pin(redirected from friction-retained pin)
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pin.One of the earliest human artifacts, pins were at first made of thorns, bone, or wood and were used as clothing fasteners, hairpins, and meat skewers. These long, single-shaft pins were early imitated in metal and were often tipped with ornamental knobs. The fibulae, prototype of the safety pin and probably one of the earliest applications of the spring coil, was popular from early antiquity through medieval times. It was the forerunner of the modern brooch through the hinged pin, which was developed by the Romans. Bent-wire hairpins are believed to have originated in England in the 16th cent.; the modern bobby pin was introduced in the 20th cent. In the 14th and 15th cent. in England the costliness and scarcity of plain pins caused Parliament to limit their sale to the first two days of January, for which women saved money all year—hence the term "pin money." In the 19th cent., with the fashion for enormous hats came the development of ornate jeweled hatpins.
a cylindrical or tapered rod that is used to join parts together, often in a precisely determined position, or to transfer relatively small loads. Pins are employed in fixed joints. In order to insert a pin, the parts are joined together and secured. A hole is then drilled and reamed at the location in the parts where the pin is to be inserted. In contrast to a cylindrical pin, a taper pin may be used repeatedly without reducing the precision with which the parts are positioned.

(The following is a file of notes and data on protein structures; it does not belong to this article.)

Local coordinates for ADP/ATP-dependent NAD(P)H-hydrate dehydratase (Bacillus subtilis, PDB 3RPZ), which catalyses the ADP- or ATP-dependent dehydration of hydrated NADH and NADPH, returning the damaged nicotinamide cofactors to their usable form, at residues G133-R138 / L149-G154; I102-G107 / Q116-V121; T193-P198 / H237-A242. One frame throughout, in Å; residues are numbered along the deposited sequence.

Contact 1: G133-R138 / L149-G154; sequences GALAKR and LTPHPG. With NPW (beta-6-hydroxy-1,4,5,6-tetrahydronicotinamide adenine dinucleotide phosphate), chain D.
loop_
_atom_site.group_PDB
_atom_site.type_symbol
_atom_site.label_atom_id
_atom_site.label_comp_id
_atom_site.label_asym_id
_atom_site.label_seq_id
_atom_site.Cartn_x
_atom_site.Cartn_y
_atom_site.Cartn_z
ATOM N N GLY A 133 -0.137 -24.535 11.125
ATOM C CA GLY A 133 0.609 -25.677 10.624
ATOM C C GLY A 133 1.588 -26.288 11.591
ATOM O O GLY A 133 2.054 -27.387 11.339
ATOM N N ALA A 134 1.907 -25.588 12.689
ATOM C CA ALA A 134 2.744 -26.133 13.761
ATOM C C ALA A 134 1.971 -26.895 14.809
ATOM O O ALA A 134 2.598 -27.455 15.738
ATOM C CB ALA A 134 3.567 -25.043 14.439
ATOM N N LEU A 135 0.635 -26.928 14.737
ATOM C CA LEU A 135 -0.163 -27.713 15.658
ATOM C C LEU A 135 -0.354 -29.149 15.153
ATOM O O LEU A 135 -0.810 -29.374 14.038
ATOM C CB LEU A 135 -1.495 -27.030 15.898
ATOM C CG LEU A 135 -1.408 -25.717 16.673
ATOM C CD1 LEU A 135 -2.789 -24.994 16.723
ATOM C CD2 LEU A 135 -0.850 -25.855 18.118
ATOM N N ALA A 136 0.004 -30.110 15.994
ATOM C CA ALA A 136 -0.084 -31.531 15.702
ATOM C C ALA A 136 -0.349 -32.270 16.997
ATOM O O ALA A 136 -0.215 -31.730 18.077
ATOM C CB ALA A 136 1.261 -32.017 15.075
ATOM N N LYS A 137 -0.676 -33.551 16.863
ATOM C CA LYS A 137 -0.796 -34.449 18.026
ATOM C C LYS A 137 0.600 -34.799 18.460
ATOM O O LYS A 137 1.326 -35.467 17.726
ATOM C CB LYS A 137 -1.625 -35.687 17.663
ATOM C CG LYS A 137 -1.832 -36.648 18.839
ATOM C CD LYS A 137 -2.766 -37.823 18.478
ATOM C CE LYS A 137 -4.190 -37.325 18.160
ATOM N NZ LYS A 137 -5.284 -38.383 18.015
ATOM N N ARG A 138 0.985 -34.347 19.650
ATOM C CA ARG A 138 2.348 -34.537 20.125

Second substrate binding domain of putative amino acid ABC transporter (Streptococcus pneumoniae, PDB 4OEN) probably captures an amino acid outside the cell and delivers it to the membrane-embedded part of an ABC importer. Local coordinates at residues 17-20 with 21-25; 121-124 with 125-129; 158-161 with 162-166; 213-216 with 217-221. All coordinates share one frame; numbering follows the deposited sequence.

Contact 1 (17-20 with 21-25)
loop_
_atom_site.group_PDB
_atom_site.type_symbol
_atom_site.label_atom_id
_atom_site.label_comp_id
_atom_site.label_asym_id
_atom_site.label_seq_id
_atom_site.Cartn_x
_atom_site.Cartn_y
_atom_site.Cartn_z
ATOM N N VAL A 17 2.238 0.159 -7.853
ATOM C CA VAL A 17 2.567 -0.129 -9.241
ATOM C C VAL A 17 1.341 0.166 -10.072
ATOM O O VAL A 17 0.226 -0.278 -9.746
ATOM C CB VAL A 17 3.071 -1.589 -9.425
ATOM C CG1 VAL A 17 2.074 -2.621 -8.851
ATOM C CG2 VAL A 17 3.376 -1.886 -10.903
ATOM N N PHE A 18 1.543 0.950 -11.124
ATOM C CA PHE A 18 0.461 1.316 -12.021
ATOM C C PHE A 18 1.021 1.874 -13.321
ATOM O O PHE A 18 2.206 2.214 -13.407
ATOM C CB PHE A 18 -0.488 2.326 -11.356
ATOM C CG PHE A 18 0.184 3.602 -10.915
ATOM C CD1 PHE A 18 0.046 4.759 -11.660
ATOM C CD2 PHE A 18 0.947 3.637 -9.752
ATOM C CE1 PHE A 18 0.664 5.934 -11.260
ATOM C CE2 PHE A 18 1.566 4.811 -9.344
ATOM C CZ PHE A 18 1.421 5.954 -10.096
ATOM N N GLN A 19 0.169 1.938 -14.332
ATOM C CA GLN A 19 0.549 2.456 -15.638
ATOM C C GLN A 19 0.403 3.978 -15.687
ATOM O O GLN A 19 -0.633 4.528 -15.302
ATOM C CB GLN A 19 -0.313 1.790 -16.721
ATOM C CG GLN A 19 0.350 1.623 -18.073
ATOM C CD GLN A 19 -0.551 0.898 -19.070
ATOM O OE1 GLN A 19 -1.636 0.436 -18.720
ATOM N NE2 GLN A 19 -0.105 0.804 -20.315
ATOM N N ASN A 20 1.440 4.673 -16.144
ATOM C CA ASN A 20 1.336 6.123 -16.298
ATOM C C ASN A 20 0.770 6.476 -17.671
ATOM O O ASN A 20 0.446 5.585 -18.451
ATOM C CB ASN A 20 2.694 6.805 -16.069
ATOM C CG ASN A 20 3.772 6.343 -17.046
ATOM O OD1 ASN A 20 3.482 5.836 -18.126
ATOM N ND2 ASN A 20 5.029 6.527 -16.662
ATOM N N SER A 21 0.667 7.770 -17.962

What does it mean when you dream about a pin?
A pin might have several meanings. Pins are small tools that help us sew something together, so perhaps we are dreaming about knitting something together. Pins can also hold a notice to a bulletin board, so perhaps the dream is trying to call our attention to something. We sometimes talk about “pinning blame” or “pinning on hopes” on someone. We can also “pin something down” or “walk on pins and needles.”
pin(1) The male lead on a chip or cable connector. Each pin is plugged into its female counterpart to complete the circuit. The number of pins reflects the number of wires, or pathways, that carry signals. See plugs and sockets.
(2) (PIN) (Personal Identification Number) A type of password used for authentication. Typically four to six digits, the PIN is used to authenticate ATM and debit cards. The PIN may be the only authentication mechanism required, or it may be used with another password. See passcode and password.
(3) To place an object onto a home screen or home page. For example, in Windows and Windows Phone, "Pin to Start" means to place an application icon onto the Start screen. See Pinterest.
(4) (PIN) (Processor Independent NetWare) A version of NetWare 4.1 designed for portability to multiple platforms. Development was stopped in early 1995.